UN International Youth Day: Insight from youth work professionals
This UN International Youth Day, we asked VRU partner Berkshire Youth to share their insights and experiences as youth work professionals on the challenges facing young people.
Today is International Youth Day, highlighting youth issues and celebrating the potential of young people as active partners in the global society. It’s a good time for us to reflect on our work with Berkshire’s young people (who are often vulnerable and disadvantaged) and why it’s so important.
David Seward, Berkshire Youth CEO, said: “Earlier today, the VRU published a blog by 20-year-old Ayishia Jones which highlighted the difficulties and barriers that many young people face as they transition from childhood to young adulthood. Young people have enough choices and issues to negotiate as they transition into adulthood; good quality youth work provides the support, challenge and encouragement needed to become the best version of themselves and to avoid the medicalisation, or criminalisation they may otherwise face. Young people need safe, appropriate and relevant support to prevent the need for statutory intervention. Youth work is a tool provided by well-trained and supported professionals.”
Kelly Leach, Berkshire Youth’s recently-appointed Youth and Community Manager, added: “The most challenging part of youth work is the lack of investment in preventative services and the overall undervaluing of youth work as a professional service for young people. We find ourselves in a constant battle of having to source and negotiate funding for the work that we do. This becomes a real frustration for us when every single day we spend our time engaging with young people and communities who are very clearly at risk of, or are already living in, a reality of deprivation, lack of support and missed opportunities, as Ayishia has clearly outlined.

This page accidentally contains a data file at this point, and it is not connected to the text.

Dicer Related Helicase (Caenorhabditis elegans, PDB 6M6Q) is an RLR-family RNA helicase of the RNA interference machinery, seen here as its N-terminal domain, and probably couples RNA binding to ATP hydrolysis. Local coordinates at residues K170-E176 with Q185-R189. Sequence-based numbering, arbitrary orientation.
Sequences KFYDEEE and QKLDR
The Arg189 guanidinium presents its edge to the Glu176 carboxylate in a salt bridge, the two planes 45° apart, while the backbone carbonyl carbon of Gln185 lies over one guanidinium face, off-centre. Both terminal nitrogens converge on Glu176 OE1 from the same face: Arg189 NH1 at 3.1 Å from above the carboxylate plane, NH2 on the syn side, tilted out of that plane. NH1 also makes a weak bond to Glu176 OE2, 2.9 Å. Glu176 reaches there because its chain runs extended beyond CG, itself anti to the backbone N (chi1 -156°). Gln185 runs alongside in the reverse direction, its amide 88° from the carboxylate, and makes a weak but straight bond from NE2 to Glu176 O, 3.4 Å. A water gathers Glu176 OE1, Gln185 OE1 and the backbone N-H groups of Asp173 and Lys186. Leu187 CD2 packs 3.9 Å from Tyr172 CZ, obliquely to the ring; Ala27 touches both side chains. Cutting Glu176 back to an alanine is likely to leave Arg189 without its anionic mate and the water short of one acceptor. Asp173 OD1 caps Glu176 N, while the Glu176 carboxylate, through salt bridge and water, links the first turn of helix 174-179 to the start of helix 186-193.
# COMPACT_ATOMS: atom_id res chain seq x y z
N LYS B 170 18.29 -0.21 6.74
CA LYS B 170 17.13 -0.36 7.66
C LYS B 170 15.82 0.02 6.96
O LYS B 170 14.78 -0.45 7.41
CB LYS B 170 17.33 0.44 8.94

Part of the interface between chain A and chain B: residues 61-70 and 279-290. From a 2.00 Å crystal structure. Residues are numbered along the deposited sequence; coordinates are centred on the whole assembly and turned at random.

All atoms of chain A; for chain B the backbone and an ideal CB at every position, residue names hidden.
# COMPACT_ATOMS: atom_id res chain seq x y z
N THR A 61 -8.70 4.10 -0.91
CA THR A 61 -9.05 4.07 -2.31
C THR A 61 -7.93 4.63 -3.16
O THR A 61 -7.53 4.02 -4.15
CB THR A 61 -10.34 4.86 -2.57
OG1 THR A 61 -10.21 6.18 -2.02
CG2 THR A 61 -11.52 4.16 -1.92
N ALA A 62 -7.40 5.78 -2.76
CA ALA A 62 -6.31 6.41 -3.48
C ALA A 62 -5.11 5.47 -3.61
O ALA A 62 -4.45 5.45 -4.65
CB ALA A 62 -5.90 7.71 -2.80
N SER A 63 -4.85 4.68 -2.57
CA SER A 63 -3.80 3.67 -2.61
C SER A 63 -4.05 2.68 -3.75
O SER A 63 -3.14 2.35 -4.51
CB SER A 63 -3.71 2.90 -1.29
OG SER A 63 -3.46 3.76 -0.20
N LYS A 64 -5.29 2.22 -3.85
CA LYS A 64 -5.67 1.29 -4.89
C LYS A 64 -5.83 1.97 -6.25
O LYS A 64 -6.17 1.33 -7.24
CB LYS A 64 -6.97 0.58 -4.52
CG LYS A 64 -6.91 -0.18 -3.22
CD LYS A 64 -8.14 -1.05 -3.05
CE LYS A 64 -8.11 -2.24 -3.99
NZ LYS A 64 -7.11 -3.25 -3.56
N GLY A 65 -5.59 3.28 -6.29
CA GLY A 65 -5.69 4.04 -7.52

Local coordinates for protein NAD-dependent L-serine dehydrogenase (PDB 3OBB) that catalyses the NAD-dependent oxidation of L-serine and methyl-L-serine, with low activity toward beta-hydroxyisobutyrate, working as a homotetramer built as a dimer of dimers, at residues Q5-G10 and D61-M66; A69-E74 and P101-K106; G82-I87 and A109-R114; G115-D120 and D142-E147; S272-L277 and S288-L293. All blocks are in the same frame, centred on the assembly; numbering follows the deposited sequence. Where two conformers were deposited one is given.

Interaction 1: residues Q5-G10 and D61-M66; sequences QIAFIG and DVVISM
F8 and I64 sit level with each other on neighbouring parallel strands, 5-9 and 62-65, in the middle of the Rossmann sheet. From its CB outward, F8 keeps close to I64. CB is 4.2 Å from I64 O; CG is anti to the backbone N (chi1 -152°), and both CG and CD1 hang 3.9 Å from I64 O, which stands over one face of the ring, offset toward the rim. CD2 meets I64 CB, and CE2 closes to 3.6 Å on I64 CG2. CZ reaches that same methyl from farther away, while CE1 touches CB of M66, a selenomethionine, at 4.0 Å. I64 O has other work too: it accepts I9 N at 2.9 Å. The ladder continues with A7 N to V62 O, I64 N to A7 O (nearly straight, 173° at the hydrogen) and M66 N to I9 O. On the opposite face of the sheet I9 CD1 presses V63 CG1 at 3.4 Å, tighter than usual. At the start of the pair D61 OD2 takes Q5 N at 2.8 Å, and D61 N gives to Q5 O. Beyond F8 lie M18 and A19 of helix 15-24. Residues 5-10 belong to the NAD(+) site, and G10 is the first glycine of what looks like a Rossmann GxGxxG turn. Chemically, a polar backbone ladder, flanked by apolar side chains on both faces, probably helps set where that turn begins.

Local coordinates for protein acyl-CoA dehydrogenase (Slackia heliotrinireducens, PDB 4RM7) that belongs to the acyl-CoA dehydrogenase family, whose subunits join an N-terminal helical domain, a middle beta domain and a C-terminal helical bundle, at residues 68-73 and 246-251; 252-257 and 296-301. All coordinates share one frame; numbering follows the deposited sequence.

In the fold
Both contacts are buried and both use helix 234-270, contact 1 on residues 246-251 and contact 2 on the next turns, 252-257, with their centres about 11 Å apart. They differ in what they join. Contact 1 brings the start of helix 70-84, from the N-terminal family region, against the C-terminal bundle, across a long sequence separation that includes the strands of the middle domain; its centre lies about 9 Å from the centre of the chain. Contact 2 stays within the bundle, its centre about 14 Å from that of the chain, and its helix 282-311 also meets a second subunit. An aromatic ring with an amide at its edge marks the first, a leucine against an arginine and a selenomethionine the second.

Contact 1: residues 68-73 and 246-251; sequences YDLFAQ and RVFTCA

“Right now, I am immensely excited about the Waterside Centre in Newbury and our vision for it to become a hub within the local community and the catalyst for further youth work services across West Berkshire. We envisage that the Waterside Centre will be a space for young people to access support, engage in personal development and positive activities and build strong relationships within their community. We hope to continue developing a network of professionals who will support and complement our youth work offer. We know the value of the work that we do and the relationships that we build with young people and the wider community, so I am really keen to make sure that, as we build and develop our new offer from the Waterside Centre, we also strive to showcase the power of youth work and highlight the profession of being a youth worker.”
Berkshire Youth has young people at the heart of all that we do, so we caught up with some attendees of our Waterside Centre Summer Holiday Programme to hear their thoughts. Here’s what Matilda (aged 11) and Ella (aged 13) told us.
Matilda said: “Meeting new people, getting outdoors and trying new activities is what I’ve enjoyed most about the holiday club so far.”
Ella added: “The Waterside Centre Holiday Club Programme has been a great way for me to stay active, socialise and have fun with other young people over the summer.”
The Thames Valley Violence Reduction Unit continues to work closely with local partners – including a wide range of voluntary sector providers of youth services – to support their work, with a focus upon driving sustainable solutions, not just short term funding for one-off projects.